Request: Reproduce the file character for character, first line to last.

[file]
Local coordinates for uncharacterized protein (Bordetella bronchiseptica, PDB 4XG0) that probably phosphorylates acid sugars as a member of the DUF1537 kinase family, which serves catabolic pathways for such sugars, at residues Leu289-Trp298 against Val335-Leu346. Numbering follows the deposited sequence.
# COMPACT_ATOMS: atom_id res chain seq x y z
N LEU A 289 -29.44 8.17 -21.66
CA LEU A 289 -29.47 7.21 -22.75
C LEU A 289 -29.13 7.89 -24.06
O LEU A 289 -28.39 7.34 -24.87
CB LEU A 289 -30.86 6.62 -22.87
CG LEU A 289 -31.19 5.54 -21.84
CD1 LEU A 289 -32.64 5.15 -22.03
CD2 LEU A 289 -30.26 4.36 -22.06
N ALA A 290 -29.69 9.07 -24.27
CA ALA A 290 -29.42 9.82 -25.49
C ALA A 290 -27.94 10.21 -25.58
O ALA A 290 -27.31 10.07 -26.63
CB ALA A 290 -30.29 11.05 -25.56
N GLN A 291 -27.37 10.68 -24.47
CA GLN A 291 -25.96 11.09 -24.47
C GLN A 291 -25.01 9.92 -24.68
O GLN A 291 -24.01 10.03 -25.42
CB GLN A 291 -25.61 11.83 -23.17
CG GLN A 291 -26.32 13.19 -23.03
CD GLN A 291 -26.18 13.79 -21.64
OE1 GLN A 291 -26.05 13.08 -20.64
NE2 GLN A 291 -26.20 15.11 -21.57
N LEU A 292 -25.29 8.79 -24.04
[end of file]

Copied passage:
Local coordinates for uncharacterized protein (Bordetella bronchiseptica, PDB 4XG0) that probably phosphorylates acid sugars as a member of the DUF1537 kinase family, which serves catabolic pathways for such sugars, at residues Leu289-Trp298 against Val335-Leu346. Numbering follows the deposited sequence.
# COMPACT_ATOMS: atom_id res chain seq x y z
N LEU A 289 -29.44 8.17 -21.66
CA LEU A 289 -29.47 7.21 -22.75
C LEU A 289 -29.13 7.89 -24.06
O LEU A 289 -28.39 7.34 -24.87
CB LEU A 289 -30.86 6.62 -22.87
CG LEU A 289 -31.19 5.54 -21.84
CD1 LEU A 289 -32.64 5.15 -22.03
CD2 LEU A 289 -30.26 4.36 -22.06
N ALA A 290 -29.69 9.07 -24.27
CA ALA A 290 -29.42 9.82 -25.49
C ALA A 290 -27.94 10.21 -25.58
O ALA A 290 -27.31 10.07 -26.63
CB ALA A 290 -30.29 11.05 -25.56
N GLN A 291 -27.37 10.68 -24.47
CA GLN A 291 -25.96 11.09 -24.47
C GLN A 291 -25.01 9.92 -24.68
O GLN A 291 -24.01 10.03 -25.42
CB GLN A 291 -25.61 11.83 -23.17
CG GLN A 291 -26.32 13.19 -23.03
CD GLN A 291 -26.18 13.79 -21.64
OE1 GLN A 291 -26.05 13.08 -20.64
NE2 GLN A 291 -26.20 15.11 -21.57
N LEU A 292 -25.29 8.79 -24.04